31 Aug 2012, Posted by caeoadmin
SILK (Sexual Information Leads to Knowledge) is a volunteer program that was developed in 2008 to cater to the needs of three target populations; the present focus being on Montreal Anglophone high school students. Future projects will focus on the senior citizen and Aboriginal youth populations. SILK provides free workshops to all the Anglophone high schools (as well as a few CEGEPs and universities) on the island of Montreal.
Being called a “fag” or a “dyke” is one of the most common insults that one can hear in the halls of any school. Additionally, “that’s so gay” is often itself a derogatory phrase, used synonymously with “that sucks.” Habits like these create a homophobic and intolerant atmosphere in a school, and as a result, youth who are gay, lesbian, bisexual, questioning, or who are simply perceived as that, are often placed at great risk within school environments.
According to the Québec Human Rights and Youth Rights Commission (2001), “Youths are often exposed to homophobic jokes and innuendos, harassment, outright rejection, incomprehension, and are sometimes victims of violence. At the very moment, when they most need a supportive school and family environment, they are too often left alone, unable to look for the help they so desperately need. In many cases, such situations can cause them to refuse their own sexual orientation, to drop-out of school, and, in some cases, to run away from their own family.” In response to this threat, our workshops aim to provide students of all sexual orientations with:
- a non-judgmental space within which to discuss issues of sexual and gender identity
- knowledge to identify put-downs within their everyday interactions
- practical strategies to reduce homophobia in everyday situations
- greater empathy with the struggle of growing up gay, lesbian, bisexual, trans, queer (LGBTQ) or questioning one’s sexual orientation or gender identity
- information about key resources available to youth in Montreal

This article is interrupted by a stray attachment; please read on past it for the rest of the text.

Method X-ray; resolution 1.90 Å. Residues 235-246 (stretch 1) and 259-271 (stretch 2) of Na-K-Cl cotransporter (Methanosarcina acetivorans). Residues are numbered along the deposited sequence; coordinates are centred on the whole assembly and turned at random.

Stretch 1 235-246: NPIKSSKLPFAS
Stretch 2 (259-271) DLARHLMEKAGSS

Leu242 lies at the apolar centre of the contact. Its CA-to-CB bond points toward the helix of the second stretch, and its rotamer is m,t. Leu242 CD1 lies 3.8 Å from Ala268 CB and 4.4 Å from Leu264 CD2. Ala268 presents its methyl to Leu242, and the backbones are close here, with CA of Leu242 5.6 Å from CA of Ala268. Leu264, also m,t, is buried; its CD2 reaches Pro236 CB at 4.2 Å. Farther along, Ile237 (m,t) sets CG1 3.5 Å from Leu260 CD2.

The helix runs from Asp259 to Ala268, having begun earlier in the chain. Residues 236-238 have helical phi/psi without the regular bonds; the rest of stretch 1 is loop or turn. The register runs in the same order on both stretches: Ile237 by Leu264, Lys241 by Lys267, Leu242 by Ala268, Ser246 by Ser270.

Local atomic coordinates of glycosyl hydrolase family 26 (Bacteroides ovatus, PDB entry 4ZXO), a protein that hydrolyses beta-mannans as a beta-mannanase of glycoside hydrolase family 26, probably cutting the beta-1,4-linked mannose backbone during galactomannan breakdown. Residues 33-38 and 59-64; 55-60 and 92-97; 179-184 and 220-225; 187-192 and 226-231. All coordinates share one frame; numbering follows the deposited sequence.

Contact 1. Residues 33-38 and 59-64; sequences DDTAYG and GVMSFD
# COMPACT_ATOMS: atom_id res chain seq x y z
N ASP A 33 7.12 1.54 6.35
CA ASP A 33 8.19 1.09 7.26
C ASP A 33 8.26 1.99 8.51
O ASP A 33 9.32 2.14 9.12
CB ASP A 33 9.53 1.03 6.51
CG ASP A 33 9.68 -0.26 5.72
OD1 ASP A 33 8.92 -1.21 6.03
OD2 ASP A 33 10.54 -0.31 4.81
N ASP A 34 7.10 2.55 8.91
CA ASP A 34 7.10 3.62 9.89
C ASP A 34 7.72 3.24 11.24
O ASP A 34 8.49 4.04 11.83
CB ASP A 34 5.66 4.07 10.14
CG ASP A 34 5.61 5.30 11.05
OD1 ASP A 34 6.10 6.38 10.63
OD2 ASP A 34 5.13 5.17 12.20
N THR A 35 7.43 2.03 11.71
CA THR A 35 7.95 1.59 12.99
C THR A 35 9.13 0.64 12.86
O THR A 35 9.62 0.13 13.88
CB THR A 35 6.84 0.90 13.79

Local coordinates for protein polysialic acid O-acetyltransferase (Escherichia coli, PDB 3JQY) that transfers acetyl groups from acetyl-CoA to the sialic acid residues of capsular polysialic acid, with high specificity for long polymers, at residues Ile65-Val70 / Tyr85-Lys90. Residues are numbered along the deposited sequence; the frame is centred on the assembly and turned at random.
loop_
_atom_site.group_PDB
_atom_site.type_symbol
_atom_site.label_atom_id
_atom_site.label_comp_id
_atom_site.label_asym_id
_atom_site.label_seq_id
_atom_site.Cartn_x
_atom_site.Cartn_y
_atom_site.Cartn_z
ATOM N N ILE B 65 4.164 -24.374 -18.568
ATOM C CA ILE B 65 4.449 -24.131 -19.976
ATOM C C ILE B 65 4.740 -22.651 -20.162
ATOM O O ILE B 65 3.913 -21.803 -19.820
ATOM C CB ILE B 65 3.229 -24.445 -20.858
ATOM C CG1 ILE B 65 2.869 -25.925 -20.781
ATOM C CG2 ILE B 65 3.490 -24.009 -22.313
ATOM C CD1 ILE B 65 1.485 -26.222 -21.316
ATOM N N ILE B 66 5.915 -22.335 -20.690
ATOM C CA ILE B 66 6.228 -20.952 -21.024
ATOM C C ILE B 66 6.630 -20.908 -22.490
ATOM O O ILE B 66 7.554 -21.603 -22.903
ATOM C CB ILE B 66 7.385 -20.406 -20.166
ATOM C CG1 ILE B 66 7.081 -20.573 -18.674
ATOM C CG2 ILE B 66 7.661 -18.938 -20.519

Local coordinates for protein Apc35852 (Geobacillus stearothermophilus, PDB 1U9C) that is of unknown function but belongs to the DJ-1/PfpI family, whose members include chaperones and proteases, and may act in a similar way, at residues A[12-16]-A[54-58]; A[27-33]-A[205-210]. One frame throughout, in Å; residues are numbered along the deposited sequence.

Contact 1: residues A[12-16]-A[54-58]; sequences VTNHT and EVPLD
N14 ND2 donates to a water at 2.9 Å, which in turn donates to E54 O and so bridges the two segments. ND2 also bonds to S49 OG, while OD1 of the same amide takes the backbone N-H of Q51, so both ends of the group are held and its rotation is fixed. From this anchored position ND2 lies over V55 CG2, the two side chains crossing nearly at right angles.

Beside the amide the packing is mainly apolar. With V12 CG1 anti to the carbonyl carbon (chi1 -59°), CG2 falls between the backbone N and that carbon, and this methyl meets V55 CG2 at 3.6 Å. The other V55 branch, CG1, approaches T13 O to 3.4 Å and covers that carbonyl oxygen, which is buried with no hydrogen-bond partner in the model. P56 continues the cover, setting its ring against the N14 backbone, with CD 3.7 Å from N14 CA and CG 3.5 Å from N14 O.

Our second targeted population is senior citizens who currently live in retirement homes. Stemming from numerous calls received at Gay Line from this particular group, it was discovered that several seniors were going back into the closet due to fear of discrimination from staff and other senior home residents. SILK is developing a workshop to try and minimise the homosexual stigma that is often shared by older generations. Our goal is not necessarily to change their minds about homosexuality, but to humanise people of diverse sexual orientation so that they are no longer ostracised within their own living environment. Hopefully this acceptance will be carried into their opinions of their own family members or friends that identify as LGBTQ.
Finally, our last target population is aboriginal youth. Prior to colonisation in Canada, aboriginals had their own interpretation of gender and sexual orientation that was very inclusive of sexual diversity. It wasn’t until Western ideology came in and transformed their belief system did homosexuality become taboo and socially unacceptable. SILK plans to provide workshops that will attempt to return prior schools of aboriginal thought on sexuality in native schools and to bring back the notion of two-spirited individuals.
Our volunteers are diverse in age, ethnic background, gender identity, sexual orientation and personality, and have all passed rigorous training sessions. They are all capable of speaking about a wide range of issues on sexual health, orientation, and diversity through open discussion and question and answers. If you are interested in joining our team, please submit a resume and cover letter along with a list of 2 references to email@example.com . A pre-interview questionnaire will be sent out upon receipt of your application.
**Please note that we are no longer considering applications for the November 2013 training. Any applications received will be considered for future trainings. Thank you!